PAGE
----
Physical touch, the third love language, is appreciation, respect and affection shown in the form of touch. Although we may initially associate physical touch with romance, hugging, holding another’s hand, or placing our hand on their shoulder is also a way of communicating caring for others through the means of touch. I cannot tell you how many times I have entered a new church and heard some of the members say “I am a hugger. I just love to receive a good hug!” There is no doubt about the love language of these folks. In both personal and professional situations, holding or touching a person’s hand or placing your hand on their shoulder can be a powerful non-verbal way of communicating kindness, understanding, empathy and compassion to those whose personal love language is physical touch.
Acts of service is the fourth language by which we can meaningfully show love to others. Acts of service are those things that we can do to make life easier for others. In partner relationships, an act of service can be cooking a favorite meal and cleaning up the kitchen and dishes afterward, or completing some household chore that is on your partner’s “to do” list. In the business world, or among friends, it can take the form of a doing special favor that will take that task off their plate, like picking up something needed at the store for them. When we give our time to perform a service that is meaningful to another person for whom this is their love language, we are showing our appreciation, respect and love for them.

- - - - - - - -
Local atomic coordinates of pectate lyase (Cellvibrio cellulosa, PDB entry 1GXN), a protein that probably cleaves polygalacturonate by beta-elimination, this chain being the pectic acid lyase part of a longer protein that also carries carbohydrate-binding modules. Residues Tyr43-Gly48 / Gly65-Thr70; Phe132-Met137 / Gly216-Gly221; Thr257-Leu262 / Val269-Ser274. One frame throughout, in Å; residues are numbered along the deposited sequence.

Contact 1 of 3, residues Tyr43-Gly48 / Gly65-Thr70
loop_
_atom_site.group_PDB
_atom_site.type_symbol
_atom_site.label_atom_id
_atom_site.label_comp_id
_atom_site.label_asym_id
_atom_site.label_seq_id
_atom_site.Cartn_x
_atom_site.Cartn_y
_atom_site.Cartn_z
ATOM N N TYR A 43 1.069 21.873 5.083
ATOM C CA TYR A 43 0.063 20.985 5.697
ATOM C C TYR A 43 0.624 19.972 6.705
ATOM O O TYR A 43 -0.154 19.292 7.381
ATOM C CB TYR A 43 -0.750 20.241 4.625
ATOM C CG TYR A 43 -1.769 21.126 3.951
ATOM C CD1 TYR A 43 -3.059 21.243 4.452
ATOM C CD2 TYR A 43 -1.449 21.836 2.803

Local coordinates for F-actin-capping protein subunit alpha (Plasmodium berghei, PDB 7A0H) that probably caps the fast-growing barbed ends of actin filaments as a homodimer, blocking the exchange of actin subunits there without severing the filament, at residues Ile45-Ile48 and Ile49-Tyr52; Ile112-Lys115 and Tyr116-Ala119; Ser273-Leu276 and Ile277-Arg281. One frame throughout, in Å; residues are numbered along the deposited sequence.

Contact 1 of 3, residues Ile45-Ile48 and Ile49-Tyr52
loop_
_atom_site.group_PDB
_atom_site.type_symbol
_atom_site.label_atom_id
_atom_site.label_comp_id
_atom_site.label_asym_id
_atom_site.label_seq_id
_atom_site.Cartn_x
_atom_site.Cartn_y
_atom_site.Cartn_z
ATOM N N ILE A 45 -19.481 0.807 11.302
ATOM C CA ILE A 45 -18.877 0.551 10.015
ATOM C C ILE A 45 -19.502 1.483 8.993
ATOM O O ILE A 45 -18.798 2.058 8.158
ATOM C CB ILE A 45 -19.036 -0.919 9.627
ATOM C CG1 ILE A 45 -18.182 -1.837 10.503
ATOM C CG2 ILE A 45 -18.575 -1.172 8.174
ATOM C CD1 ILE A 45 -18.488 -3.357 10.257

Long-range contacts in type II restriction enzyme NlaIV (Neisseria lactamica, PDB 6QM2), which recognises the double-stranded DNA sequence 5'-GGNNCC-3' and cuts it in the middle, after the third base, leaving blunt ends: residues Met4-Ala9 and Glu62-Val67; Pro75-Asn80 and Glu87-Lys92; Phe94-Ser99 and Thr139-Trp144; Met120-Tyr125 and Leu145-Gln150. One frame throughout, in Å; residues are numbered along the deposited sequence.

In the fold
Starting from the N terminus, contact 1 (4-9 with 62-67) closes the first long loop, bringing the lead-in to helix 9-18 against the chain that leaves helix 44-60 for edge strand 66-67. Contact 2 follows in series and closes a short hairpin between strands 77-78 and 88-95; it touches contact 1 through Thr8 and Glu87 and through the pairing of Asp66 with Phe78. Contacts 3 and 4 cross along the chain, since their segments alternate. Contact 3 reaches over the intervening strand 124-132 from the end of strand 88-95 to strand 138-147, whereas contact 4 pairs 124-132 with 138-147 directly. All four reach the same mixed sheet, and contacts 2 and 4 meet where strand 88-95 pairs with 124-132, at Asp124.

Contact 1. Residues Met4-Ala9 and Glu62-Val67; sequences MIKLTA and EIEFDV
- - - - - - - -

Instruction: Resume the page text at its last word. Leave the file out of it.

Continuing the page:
The final love language is words of affirmation. Affirming words communicate to others verbally our admiration, appreciation, and respect for them. Telling our partners verbally how much we love them and they mean to us, or affirming them for various things they have done for us shows this form of love language. In the business world and among friends, verbally affirming their gifts and strengths, or recognizing something that they have done very well is affirming to them and displays our respect and appreciation.
Now that we have a better understanding of Chapman’s love languages, we can begin to discover how they may best describe the people in our various relationship circles, and practice them as a means of strengthening these relationships. A word of caution is important as we consider beginning to engage these love languages. We can tend to show others the love language that is most meaningful to us. Unless it is the language of the person to whom we are showing this form of love, it will not be meaningful, and in fact, can be detrimental. For example, hugging someone, entering their personal space bubble, can be a problem if they are shy or uncomfortable around others and need their space. So, whether or not we choose to engage the love languages to show our respect and appreciation of others, we always need to be reminded that agape love acts behalf of the other person, and seeks to meet their needs. Dear friends, Jesus taught us to love others as he loves us. Jesus’ love for us is agape love, a self-sacrificial love freely given to us when he gave his life for us. In his image, let us now go forth to do the work of truly loving and caring for others as Christ first loved and cared for us-not only on Valentine’s Day, but each day throughout our lives. Amen.